The same one-way commute that takes an hour by train & costs $8 can be done in half that by driving. Ya, I’m soooooo screwed over by that highway part.

    I often use the train & I disagree with your times. The GF is very productive on the train – work, reading – that would be downright dangerous while driving. And if I have to go to, say, DRCOG, then f that and I’ll take the train as the parking isn’t worth it. And the Mammoth this weekend – help us understand why we would want to drive after the game?


  6. Pingback: Jim Skaggs’ Transportation Comments » Blog Archive » Audit of Salt Lake City Transit

  7. rdgflex

    Not only have the numbers been “fudged”, but the whole illusion of public acceptance of Trax has been manufactured. Allow me to illustrate.

    When I first moved back to Utah, in 1997, I began taking the bus downtown to get to my job. I could hop on the #33, off of 1300 East, and not have to transfer once. Very smooth and convenient for me.

    Then, came Trax. So, to give the illusion of public acceptance of Trax and to have the media report on how many people were riding it, UTA rerouted their north-south buses so that, rather than taking you straight downtown, you would be dropped off at a Trax station where you could then continue your journey. But wait! The #33 used to leave me right in front of my work. Now, Trax would leave me off at Main, which meant I would have to exit Trax and wait for another bus to take me a bit further east again. So, what used to be a convenient one bus trip, now became a burdensome 2 bus/1 Trax/2 transfer trip. Hardly efficient for the traveler. But, the stupid media was reporting how full the trains were and how well Trax was being accepted.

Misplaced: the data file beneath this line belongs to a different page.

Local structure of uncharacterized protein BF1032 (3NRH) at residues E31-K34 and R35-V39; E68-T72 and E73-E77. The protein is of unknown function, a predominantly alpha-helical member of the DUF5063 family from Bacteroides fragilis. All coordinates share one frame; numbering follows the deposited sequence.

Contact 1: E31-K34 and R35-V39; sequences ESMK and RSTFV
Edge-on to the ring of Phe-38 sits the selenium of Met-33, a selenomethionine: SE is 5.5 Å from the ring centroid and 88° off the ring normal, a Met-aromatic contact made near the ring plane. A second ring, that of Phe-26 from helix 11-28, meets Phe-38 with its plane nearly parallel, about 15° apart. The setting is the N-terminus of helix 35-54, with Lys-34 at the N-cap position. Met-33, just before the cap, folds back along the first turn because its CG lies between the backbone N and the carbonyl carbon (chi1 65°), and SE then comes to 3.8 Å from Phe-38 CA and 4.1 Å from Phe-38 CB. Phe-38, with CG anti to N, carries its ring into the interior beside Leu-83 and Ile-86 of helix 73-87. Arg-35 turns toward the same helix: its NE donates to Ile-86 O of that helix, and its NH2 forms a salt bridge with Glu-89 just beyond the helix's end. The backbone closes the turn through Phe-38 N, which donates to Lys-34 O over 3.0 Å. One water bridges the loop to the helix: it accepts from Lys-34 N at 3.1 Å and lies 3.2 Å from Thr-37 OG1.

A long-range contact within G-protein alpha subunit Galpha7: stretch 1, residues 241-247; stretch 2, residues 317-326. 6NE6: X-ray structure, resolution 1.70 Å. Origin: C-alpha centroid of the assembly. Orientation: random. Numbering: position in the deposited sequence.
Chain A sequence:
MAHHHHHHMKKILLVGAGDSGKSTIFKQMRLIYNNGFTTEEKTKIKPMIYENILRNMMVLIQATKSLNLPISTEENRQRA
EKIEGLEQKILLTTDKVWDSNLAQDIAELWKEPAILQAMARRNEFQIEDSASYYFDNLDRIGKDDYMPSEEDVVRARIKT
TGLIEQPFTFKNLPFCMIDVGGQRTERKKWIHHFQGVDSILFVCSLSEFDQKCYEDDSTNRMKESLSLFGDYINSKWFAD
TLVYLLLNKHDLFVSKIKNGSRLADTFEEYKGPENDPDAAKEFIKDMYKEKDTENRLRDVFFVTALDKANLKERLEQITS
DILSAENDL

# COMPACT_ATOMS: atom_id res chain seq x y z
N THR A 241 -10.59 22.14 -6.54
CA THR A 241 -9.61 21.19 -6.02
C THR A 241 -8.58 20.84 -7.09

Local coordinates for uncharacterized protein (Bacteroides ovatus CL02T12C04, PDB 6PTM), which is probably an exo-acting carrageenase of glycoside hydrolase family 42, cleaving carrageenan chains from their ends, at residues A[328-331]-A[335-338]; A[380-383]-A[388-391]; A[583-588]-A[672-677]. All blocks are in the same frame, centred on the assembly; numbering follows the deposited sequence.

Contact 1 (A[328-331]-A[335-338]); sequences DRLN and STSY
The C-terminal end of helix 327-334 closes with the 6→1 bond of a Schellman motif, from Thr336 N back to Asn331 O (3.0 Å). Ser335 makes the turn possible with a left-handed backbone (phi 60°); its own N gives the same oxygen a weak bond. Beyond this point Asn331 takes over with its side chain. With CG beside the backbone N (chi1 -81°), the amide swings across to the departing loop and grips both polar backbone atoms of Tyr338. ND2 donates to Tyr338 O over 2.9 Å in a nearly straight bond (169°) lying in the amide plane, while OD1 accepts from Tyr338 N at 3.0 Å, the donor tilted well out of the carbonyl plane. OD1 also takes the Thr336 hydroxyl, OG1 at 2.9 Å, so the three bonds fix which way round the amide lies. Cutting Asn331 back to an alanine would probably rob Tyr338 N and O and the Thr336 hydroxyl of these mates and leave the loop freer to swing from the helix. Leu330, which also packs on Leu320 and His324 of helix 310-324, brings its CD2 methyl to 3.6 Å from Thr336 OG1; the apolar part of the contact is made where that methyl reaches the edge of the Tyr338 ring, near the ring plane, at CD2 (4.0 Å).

Now, the only service off of 1300 East, near where I live, is the early morning and late afternoon rush hour route. Screw the east-siders if they want to go anywhere during the day, but thank you very much for your tax dollars to support the system, which no longer cares about serving you.

    But, hey, UTA has their cute little choo-choo twains. Forget the fact that public transportation is worse than it was 20 years ago.